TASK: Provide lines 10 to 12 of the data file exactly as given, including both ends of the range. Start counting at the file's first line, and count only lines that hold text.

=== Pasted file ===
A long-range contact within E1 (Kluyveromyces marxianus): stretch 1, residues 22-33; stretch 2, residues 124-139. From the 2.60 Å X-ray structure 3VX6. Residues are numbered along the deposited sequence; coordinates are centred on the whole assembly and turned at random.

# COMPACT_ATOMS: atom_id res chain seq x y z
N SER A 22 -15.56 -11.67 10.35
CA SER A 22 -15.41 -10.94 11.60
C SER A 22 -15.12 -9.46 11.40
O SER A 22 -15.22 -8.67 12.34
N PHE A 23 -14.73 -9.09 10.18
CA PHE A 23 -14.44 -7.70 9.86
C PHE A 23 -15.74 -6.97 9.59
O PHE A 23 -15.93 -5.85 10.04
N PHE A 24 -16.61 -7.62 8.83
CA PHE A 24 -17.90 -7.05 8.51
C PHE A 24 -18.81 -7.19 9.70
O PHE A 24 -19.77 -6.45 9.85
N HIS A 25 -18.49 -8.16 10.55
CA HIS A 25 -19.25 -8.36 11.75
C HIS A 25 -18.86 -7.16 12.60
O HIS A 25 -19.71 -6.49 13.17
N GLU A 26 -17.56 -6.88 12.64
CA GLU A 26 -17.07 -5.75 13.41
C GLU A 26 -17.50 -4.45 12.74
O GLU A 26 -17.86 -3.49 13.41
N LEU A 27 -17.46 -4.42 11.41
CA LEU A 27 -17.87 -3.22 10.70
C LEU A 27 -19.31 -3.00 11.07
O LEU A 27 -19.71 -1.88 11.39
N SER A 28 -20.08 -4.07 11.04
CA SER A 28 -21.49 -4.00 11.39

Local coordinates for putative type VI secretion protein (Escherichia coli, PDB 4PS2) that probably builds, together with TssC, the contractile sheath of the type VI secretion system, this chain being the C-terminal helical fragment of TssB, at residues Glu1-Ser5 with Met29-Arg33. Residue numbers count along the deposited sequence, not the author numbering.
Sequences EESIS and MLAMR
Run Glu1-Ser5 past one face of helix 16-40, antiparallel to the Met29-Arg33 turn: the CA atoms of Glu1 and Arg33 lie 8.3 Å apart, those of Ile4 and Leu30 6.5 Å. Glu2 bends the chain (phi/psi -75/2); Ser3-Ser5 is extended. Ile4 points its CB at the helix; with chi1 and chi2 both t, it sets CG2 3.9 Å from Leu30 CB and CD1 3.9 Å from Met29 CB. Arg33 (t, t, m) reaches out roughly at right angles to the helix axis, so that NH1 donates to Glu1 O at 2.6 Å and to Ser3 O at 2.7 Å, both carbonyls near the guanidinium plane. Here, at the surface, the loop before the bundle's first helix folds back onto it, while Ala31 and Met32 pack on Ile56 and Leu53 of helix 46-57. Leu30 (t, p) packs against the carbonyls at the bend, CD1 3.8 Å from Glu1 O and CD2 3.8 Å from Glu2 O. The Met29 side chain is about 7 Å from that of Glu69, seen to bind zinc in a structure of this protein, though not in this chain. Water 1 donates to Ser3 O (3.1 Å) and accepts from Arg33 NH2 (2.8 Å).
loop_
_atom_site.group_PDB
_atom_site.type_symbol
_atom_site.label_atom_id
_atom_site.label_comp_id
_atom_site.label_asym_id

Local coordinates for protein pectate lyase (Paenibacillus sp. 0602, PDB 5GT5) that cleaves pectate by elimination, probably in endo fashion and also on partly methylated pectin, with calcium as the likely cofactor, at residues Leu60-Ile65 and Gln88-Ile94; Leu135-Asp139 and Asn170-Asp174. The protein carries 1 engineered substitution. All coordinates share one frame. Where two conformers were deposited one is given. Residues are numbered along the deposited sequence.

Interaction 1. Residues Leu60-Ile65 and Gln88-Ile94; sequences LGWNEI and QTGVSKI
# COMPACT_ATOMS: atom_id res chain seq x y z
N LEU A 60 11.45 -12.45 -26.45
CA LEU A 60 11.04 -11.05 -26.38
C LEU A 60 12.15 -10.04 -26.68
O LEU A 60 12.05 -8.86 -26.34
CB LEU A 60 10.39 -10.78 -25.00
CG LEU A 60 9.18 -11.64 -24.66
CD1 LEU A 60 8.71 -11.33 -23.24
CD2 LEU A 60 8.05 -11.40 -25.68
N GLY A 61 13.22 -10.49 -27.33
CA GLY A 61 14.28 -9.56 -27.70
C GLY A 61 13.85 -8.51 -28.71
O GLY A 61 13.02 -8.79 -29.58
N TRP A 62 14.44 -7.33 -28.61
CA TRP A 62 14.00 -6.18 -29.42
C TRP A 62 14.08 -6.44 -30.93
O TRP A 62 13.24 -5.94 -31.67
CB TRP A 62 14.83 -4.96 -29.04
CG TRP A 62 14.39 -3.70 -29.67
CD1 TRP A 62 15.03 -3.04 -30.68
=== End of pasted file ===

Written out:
O PHE A 23 -15.93 -5.85 10.04
N PHE A 24 -16.61 -7.62 8.83
CA PHE A 24 -17.90 -7.05 8.51